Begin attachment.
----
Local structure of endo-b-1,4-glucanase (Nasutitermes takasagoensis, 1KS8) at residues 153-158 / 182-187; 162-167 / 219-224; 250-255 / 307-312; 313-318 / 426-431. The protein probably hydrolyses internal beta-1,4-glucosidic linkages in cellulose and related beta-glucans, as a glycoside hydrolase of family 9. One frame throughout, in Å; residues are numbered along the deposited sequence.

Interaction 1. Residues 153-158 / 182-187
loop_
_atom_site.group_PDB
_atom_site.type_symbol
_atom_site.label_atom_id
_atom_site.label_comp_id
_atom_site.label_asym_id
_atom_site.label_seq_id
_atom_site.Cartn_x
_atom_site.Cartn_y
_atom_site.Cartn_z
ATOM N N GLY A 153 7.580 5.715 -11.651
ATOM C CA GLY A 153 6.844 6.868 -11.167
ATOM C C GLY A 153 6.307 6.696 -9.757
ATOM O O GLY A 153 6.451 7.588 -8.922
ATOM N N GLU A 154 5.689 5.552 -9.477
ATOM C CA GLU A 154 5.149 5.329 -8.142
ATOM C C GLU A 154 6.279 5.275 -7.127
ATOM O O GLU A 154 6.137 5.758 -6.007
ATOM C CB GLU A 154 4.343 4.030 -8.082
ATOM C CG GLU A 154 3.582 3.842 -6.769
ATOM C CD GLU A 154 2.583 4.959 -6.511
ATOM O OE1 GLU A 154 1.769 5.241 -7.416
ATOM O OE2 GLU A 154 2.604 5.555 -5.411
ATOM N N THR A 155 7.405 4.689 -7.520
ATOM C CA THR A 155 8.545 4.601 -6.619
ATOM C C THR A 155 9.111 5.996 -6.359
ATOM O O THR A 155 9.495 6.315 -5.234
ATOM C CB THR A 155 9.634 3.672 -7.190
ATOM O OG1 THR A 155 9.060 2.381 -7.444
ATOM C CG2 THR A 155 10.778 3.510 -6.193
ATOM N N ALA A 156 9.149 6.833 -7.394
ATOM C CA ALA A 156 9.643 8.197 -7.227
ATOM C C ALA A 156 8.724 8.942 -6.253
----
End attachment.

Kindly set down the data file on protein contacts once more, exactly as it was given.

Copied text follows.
Local structure of endo-b-1,4-glucanase (Nasutitermes takasagoensis, 1KS8) at residues 153-158 / 182-187; 162-167 / 219-224; 250-255 / 307-312; 313-318 / 426-431. The protein probably hydrolyses internal beta-1,4-glucosidic linkages in cellulose and related beta-glucans, as a glycoside hydrolase of family 9. One frame throughout, in Å; residues are numbered along the deposited sequence.

Interaction 1. Residues 153-158 / 182-187
loop_
_atom_site.group_PDB
_atom_site.type_symbol
_atom_site.label_atom_id
_atom_site.label_comp_id
_atom_site.label_asym_id
_atom_site.label_seq_id
_atom_site.Cartn_x
_atom_site.Cartn_y
_atom_site.Cartn_z
ATOM N N GLY A 153 7.580 5.715 -11.651
ATOM C CA GLY A 153 6.844 6.868 -11.167
ATOM C C GLY A 153 6.307 6.696 -9.757
ATOM O O GLY A 153 6.451 7.588 -8.922
ATOM N N GLU A 154 5.689 5.552 -9.477
ATOM C CA GLU A 154 5.149 5.329 -8.142
ATOM C C GLU A 154 6.279 5.275 -7.127
ATOM O O GLU A 154 6.137 5.758 -6.007
ATOM C CB GLU A 154 4.343 4.030 -8.082
ATOM C CG GLU A 154 3.582 3.842 -6.769
ATOM C CD GLU A 154 2.583 4.959 -6.511
ATOM O OE1 GLU A 154 1.769 5.241 -7.416
ATOM O OE2 GLU A 154 2.604 5.555 -5.411
ATOM N N THR A 155 7.405 4.689 -7.520
ATOM C CA THR A 155 8.545 4.601 -6.619
ATOM C C THR A 155 9.111 5.996 -6.359
ATOM O O THR A 155 9.495 6.315 -5.234
ATOM C CB THR A 155 9.634 3.672 -7.190
ATOM O OG1 THR A 155 9.060 2.381 -7.444
ATOM C CG2 THR A 155 10.778 3.510 -6.193
ATOM N N ALA A 156 9.149 6.833 -7.394
ATOM C CA ALA A 156 9.643 8.197 -7.227
ATOM C C ALA A 156 8.724 8.942 -6.253